But in twist worth of a paperback novel, the Court found that there was sufficient basis for personal jurisdiction. The Court concluded that the Defendant's active involvement in business in New Jersey with the Plaintiff prior to 2008 was sufficient for specific jurisdiction even if it was insufficient for the purposes of exercising general jurisdiction.
Having satisfied the first prong of the test, the Court next considered whether the Defendant's pre-2008 activities related to the Plaintiff's claims in this case. According to the decision, the Defendant had started the KEYBOARDWELLNESS.COM business back in 2005 to engaged in a business similar to the joint business previously conducted by the Defendant and Plaintiff together. This was enough for the Court to conclude that the Plaintiff's claims were related to the prior activities of the Defendant which were directed at New Jersey.
Fair Play & Substantial Justice Factors. Finally, under the last prong of the test, the Court had to evaluate whether its exercise of jurisdiction over this case would "offend traditional notions of fair play and substantial justice."' The Court enumerated the following factors that are considered in evaluating this standard:
1. The burden on the Defendant;
2. The forum state's interest in adjudicating the dispute;
3. The Plaintiff's interest in obtaining the most efficient resolution of controversies;
4. The interstate judicial system's interest in obtaining the most efficient resolution of the controversy; and
5. The shared interest of the several States in "furthering fundamental substantive social policies."
Lets face it, for most people, this is not a standard that is easily understood or applied. This makes it not terribly helpful to business people trying to evaluate what to do when faced with a potential out-of-state infringer. How, for example, is a business person supposed to figure out whether it will "further fundamental substantive social policy" when deciding how to arrange his or her affairs? Fortunately, however, the standard is accompanied by a default rule that makes it a little easier to apply. That rule is this:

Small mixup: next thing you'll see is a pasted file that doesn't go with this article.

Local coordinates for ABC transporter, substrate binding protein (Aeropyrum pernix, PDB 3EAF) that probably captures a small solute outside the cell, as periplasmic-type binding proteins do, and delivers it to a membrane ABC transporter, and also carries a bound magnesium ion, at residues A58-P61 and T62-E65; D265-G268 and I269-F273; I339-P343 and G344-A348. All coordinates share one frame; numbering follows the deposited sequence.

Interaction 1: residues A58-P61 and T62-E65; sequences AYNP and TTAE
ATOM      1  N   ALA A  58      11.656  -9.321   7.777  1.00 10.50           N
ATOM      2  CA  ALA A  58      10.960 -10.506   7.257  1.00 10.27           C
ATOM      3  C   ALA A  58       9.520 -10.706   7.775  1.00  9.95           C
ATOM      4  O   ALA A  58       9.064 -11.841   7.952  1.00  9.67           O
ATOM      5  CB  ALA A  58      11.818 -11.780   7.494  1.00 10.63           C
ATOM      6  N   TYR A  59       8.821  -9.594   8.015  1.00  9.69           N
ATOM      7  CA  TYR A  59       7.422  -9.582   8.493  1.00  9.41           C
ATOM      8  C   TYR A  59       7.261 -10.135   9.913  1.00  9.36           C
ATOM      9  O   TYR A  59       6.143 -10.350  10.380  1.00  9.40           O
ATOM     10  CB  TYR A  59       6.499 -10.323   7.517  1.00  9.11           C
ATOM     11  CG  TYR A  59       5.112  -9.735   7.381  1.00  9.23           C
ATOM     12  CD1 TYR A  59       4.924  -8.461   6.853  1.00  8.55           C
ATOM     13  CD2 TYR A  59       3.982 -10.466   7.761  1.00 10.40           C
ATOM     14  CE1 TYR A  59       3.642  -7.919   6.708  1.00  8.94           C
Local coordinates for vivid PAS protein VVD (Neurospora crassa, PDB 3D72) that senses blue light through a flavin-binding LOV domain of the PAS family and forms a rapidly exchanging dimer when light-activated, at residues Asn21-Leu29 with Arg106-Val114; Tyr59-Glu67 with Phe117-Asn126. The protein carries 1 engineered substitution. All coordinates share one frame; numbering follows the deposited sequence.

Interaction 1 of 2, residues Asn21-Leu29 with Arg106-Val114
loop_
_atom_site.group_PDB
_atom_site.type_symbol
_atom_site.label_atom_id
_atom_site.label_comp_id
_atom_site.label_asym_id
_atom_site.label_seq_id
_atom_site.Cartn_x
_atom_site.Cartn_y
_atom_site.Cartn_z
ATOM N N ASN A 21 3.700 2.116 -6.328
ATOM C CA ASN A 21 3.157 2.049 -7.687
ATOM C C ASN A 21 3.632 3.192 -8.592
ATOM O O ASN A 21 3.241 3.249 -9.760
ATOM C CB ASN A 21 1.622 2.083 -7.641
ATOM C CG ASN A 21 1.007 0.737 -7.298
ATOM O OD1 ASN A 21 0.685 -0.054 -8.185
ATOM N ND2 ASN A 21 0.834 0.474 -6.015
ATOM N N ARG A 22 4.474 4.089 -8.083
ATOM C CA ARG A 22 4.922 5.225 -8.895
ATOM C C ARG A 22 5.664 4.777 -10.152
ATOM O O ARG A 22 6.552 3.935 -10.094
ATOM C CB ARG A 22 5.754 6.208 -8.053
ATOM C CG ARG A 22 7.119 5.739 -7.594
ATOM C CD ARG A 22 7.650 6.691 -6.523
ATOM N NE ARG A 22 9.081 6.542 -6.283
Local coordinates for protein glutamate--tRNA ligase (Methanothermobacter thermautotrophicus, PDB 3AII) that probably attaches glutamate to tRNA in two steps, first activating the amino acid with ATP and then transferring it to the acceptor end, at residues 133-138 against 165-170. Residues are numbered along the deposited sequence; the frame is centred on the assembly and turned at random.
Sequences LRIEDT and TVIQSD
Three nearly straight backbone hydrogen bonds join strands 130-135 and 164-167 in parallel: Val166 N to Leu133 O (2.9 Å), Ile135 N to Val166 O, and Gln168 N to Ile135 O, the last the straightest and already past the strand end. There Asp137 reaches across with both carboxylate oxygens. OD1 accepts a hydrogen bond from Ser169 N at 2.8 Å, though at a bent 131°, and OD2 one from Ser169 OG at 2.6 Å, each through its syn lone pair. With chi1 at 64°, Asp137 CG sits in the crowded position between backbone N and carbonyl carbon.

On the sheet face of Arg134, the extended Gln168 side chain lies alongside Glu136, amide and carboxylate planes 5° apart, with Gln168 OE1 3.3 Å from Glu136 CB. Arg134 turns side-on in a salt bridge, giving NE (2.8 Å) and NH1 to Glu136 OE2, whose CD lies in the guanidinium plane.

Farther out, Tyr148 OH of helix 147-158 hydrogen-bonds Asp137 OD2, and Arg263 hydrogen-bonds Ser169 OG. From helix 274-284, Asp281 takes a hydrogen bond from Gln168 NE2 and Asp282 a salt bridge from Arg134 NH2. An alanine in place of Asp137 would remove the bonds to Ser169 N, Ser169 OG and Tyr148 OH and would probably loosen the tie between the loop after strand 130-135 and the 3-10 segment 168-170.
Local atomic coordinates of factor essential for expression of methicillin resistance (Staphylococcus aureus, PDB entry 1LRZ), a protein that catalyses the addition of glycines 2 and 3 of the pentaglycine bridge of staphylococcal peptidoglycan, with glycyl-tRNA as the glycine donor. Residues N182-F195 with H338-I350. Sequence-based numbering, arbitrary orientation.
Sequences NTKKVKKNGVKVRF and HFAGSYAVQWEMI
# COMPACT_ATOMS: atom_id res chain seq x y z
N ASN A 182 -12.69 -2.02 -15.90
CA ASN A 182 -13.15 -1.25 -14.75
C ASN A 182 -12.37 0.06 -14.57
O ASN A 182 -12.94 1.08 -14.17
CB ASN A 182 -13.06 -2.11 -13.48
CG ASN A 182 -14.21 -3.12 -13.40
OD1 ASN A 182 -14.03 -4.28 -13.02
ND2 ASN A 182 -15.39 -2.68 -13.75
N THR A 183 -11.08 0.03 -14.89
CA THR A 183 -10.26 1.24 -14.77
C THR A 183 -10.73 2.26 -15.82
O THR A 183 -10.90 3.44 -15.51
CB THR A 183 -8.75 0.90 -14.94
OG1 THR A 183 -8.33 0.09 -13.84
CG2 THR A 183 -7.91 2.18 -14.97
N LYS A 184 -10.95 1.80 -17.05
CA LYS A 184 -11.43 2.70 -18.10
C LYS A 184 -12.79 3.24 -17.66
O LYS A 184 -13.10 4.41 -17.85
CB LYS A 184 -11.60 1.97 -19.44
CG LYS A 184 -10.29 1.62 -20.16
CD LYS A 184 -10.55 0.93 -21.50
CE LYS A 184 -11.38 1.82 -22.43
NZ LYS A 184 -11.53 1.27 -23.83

1. If minimum contacts are sufficient to otherwise justify jurisdiction (i.e., if the first two prongs of the three prong test are satisfied), then jurisdiction will be denied only in rare cases; and
2. It is the Defendant's burden to make a compelling case that the Court's exercise of jurisdiction would be unreasonable.
In this case, the Defendant was unable to overcome this burden and the Court found that it had specific jurisdiction over the Defendant. Thus, Williams, the Georgia resident would have to defend against the case in New Jersey.
Key Things to Remember. Some key things to remember from this case are:
1. The mere operation of a passive website accessible worldwide will not, in and of itself, subject the operator to jurisdiction in a state where the website is accessible;
2. The mere sending of cease and desist letters are also not enough to subject the sender to jurisdiction in the home state of the recipient.